Arkansas Becomes The First State To Ban Medication Abortions, & The Consequences Could Be Dangerous

By
Share

Arkansas is among several states that have passed severe abortion restrictions and put the health of its residents at risk. That includes Act 577, a law passed by the Arkansas legislature in 2015 that would force doctors who provide medication abortion services to obtain admitting privileges at a nearby hospital. Planned Parenthood had challenged the legislation, and asked the U.S. Supreme Court take up their lawsuit. But SCOTUS announced that it would not hear the case, which means Arkansas becomes the first state to ban medication abortions. And abortion advocates argue that will endanger the lives of thousands of people seeking the procedure in the state.

A lower court initially blocked Act 577 from taking effect in late 2015, when Planned Parenthood filed a lawsuit against the anti-choice law on the grounds that it's unconstitutional, according to CNN. But that decision was reversed in July 2017 by the Eighth Circuit Court of Appeals, which sent the case back to the district court to, as CNN reported, "how many women would be unduly burdened by the so called 'contract-physician' requirement."

Planned Parenthood turned to the Supreme Court in response, hoping it would take up the case and reverse the Eighth Circuit's ruling. But, advocates say, because SCOTUS declined to hear the case, not only does Arkansas become the first state to ban medication abortion, it will also leave all but one clinic that provides abortion care, according to CNN.

Dr. Brandon Hill, President & CEO, Planned Parenthood Great Plains, said in an email statement Tuesday:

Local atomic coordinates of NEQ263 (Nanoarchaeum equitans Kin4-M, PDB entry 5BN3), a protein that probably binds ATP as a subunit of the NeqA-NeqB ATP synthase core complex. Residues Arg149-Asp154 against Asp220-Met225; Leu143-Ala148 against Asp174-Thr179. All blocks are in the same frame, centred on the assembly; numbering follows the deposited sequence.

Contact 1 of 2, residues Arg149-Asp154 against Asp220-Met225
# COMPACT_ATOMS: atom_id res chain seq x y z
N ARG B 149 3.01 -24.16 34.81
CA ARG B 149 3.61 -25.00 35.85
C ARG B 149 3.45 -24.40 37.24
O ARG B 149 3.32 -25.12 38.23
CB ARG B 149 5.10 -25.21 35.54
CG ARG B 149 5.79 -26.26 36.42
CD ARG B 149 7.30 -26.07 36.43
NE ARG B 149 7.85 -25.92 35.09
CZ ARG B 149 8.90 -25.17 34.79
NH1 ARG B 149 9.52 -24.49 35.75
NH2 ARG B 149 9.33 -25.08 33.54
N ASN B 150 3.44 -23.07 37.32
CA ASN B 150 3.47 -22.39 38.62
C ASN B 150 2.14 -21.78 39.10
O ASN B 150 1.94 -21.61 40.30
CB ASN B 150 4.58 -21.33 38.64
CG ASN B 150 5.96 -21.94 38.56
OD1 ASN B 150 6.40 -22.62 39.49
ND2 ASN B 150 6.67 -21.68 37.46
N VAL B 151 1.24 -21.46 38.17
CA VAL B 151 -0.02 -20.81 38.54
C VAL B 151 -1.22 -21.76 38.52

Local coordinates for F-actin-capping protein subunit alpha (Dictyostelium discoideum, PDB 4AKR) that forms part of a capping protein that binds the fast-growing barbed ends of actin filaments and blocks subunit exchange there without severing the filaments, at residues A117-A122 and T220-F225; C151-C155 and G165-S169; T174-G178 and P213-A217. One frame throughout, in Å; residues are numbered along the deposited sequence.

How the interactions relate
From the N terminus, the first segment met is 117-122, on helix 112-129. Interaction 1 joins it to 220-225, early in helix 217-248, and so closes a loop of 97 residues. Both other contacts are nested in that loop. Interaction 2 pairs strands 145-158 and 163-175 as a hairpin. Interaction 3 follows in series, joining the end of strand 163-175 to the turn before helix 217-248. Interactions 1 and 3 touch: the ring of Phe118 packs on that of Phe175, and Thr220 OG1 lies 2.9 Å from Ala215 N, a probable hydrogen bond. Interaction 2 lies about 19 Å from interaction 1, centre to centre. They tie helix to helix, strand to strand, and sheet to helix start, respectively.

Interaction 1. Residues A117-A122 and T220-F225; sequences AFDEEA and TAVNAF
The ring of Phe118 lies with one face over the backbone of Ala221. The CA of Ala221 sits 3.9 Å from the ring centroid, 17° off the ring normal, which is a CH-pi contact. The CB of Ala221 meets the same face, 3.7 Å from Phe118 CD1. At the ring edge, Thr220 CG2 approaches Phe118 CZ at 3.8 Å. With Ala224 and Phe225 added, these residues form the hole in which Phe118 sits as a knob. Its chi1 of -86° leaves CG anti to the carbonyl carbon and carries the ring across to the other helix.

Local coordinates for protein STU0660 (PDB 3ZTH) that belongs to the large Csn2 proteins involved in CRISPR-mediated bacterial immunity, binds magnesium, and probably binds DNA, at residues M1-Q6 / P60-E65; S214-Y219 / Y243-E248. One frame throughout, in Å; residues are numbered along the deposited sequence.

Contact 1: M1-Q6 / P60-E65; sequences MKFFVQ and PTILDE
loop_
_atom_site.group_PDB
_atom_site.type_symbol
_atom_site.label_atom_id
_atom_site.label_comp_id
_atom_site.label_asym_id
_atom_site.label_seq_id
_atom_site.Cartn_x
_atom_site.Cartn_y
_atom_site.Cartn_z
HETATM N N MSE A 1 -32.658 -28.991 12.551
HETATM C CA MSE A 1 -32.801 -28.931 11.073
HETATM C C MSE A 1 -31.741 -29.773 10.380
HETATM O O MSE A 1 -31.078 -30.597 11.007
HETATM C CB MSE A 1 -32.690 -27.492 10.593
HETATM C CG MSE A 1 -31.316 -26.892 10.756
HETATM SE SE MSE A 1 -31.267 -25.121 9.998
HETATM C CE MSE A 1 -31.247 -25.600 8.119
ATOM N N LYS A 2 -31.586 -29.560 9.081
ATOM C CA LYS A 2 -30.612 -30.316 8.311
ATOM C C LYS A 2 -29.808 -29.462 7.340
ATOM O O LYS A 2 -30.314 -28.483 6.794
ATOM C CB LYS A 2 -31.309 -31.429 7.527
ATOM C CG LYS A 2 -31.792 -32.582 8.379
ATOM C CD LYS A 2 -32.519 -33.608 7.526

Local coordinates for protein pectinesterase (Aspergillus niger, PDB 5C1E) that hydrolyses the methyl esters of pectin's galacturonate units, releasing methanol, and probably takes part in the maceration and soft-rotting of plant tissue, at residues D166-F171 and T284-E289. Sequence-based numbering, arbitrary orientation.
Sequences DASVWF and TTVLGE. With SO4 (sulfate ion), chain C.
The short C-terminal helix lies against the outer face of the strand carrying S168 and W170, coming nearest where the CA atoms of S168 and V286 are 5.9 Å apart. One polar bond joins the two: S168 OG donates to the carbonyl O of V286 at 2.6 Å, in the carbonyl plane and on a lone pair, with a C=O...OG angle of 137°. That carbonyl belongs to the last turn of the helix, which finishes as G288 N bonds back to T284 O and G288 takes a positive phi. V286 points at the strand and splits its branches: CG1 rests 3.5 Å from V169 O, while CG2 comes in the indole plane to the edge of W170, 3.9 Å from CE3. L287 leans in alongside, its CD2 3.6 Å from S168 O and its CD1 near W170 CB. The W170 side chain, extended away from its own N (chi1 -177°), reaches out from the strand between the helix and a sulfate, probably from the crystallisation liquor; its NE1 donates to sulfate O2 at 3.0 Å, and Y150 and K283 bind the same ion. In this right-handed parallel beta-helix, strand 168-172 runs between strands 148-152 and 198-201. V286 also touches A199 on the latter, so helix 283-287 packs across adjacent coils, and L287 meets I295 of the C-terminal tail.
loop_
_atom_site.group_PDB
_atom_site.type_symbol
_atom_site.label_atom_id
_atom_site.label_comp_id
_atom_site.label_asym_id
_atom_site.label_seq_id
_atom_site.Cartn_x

We are deeply disappointed in the Supreme Court’s decision to deny Arkansas women the opportunity to be heard. Act 577 is the triumph of politicians over science, and it’s women who will suffer as a result. Its requirements are dangerous and medically unnecessary, and they are nothing more than a repackaged version of the restrictions struck down by the Supreme Court in Whole Woman’s Health [vs. Hellerstedt].

Advocates claimed that Arkansas' Act 577 is nothing more than a repackaged version of Texas House Bill 2 — otherwise known as H.B. 2 — which, in part, would have forced doctors to gain admitting privileges at a hospital within 30 miles of an abortion clinic, according to The Austin Chronicle. But, in 2016, the Supreme Court ruled in the Whole Woman's Health case that two major provisions of H.B. 2 are unconstitutional, blocking the draconian law from taking effect, The Austin Chronicle reported.

Citing the SCOTUS decision in Whole Woman's Health, Planned Parenthood argued that the Eighth Court's ruling directly contradicted the precedent that was set, according to Rewire.News. Since the Court refused to hear the case, Planned Parenthood returned to the district court to request a temporary restraining order to block Act 577 from taking effect, Rewire.News reported.

Hill said on Tuesday, according to an email statement:

We are working urgently to restore access to medication abortion services at our health centers in Fayetteville and Little Rock. We will not stop fighting to ensure that every woman has access to essential, constitutionally-protected care, without politicians controlling when, how or why.

In the petition filed with the Court, Planned Parenthood claimed that residents of Fayetteville, Arkansas, who are seeking an abortion would have to travel more than 700 miles to Little Rock in order to comply with the state's anti-abortion laws, including Act 577, according to Rewire.News. But research shows that restricting abortion to the point where people have to travel the length of an entire state for care only increases their financial and health risks. As Dawn Laguens, executive vice president of Planned Parenthood Federation of America, said in an email statement:

Arkansas is now shamefully responsible for being the first state to ban medication abortion. This dangerous law immediately ends access to safe, legal abortion at all but one health center in the state. If that’s not an undue burden, what is?